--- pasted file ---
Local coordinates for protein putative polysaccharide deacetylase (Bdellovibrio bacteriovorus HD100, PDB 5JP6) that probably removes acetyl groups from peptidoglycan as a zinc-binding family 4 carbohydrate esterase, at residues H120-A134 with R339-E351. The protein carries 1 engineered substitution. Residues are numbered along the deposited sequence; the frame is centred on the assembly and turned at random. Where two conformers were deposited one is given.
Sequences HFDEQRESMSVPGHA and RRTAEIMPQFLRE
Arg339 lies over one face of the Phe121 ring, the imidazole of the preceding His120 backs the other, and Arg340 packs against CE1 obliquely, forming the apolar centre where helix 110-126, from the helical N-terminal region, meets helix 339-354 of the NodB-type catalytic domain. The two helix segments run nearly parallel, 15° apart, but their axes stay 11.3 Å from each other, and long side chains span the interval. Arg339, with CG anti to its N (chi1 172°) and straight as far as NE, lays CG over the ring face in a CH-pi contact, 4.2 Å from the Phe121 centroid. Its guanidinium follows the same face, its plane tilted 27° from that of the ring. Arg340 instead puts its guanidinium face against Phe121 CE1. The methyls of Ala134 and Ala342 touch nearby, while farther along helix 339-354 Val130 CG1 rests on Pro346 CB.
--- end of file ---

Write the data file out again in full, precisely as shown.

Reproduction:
Local coordinates for protein putative polysaccharide deacetylase (Bdellovibrio bacteriovorus HD100, PDB 5JP6) that probably removes acetyl groups from peptidoglycan as a zinc-binding family 4 carbohydrate esterase, at residues H120-A134 with R339-E351. The protein carries 1 engineered substitution. Residues are numbered along the deposited sequence; the frame is centred on the assembly and turned at random. Where two conformers were deposited one is given.
Sequences HFDEQRESMSVPGHA and RRTAEIMPQFLRE
Arg339 lies over one face of the Phe121 ring, the imidazole of the preceding His120 backs the other, and Arg340 packs against CE1 obliquely, forming the apolar centre where helix 110-126, from the helical N-terminal region, meets helix 339-354 of the NodB-type catalytic domain. The two helix segments run nearly parallel, 15° apart, but their axes stay 11.3 Å from each other, and long side chains span the interval. Arg339, with CG anti to its N (chi1 172°) and straight as far as NE, lays CG over the ring face in a CH-pi contact, 4.2 Å from the Phe121 centroid. Its guanidinium follows the same face, its plane tilted 27° from that of the ring. Arg340 instead puts its guanidinium face against Phe121 CE1. The methyls of Ala134 and Ala342 touch nearby, while farther along helix 339-354 Val130 CG1 rests on Pro346 CB.